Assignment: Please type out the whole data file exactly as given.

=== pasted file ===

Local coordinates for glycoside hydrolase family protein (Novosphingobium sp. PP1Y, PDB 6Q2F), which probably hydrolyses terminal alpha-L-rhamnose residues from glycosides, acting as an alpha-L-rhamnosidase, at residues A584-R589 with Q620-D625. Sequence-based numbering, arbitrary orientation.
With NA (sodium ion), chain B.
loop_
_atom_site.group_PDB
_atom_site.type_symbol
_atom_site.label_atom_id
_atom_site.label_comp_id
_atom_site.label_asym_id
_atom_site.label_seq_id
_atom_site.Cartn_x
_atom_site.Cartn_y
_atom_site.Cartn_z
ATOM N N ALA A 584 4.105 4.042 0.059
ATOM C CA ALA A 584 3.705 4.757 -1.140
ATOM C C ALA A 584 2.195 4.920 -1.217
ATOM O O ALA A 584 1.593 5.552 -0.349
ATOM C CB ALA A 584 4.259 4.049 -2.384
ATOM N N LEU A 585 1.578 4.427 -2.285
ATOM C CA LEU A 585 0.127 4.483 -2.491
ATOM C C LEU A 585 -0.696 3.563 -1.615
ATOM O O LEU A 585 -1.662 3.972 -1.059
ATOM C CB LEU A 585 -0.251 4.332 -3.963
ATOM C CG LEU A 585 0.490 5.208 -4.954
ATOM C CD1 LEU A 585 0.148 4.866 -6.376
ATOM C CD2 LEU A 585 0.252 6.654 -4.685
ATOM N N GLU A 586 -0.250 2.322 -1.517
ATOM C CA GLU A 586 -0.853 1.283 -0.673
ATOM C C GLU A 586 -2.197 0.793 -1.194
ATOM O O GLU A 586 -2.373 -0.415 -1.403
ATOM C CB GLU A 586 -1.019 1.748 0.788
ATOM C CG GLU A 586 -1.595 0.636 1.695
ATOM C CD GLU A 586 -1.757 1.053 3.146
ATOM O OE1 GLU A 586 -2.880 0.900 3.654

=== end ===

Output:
Local coordinates for glycoside hydrolase family protein (Novosphingobium sp. PP1Y, PDB 6Q2F), which probably hydrolyses terminal alpha-L-rhamnose residues from glycosides, acting as an alpha-L-rhamnosidase, at residues A584-R589 with Q620-D625. Sequence-based numbering, arbitrary orientation.
With NA (sodium ion), chain B.
loop_
_atom_site.group_PDB
_atom_site.type_symbol
_atom_site.label_atom_id
_atom_site.label_comp_id
_atom_site.label_asym_id
_atom_site.label_seq_id
_atom_site.Cartn_x
_atom_site.Cartn_y
_atom_site.Cartn_z
ATOM N N ALA A 584 4.105 4.042 0.059
ATOM C CA ALA A 584 3.705 4.757 -1.140
ATOM C C ALA A 584 2.195 4.920 -1.217
ATOM O O ALA A 584 1.593 5.552 -0.349
ATOM C CB ALA A 584 4.259 4.049 -2.384
ATOM N N LEU A 585 1.578 4.427 -2.285
ATOM C CA LEU A 585 0.127 4.483 -2.491
ATOM C C LEU A 585 -0.696 3.563 -1.615
ATOM O O LEU A 585 -1.662 3.972 -1.059
ATOM C CB LEU A 585 -0.251 4.332 -3.963
ATOM C CG LEU A 585 0.490 5.208 -4.954
ATOM C CD1 LEU A 585 0.148 4.866 -6.376
ATOM C CD2 LEU A 585 0.252 6.654 -4.685
ATOM N N GLU A 586 -0.250 2.322 -1.517
ATOM C CA GLU A 586 -0.853 1.283 -0.673
ATOM C C GLU A 586 -2.197 0.793 -1.194
ATOM O O GLU A 586 -2.373 -0.415 -1.403
ATOM C CB GLU A 586 -1.019 1.748 0.788
ATOM C CG GLU A 586 -1.595 0.636 1.695
ATOM C CD GLU A 586 -1.757 1.053 3.146
ATOM O OE1 GLU A 586 -2.880 0.900 3.654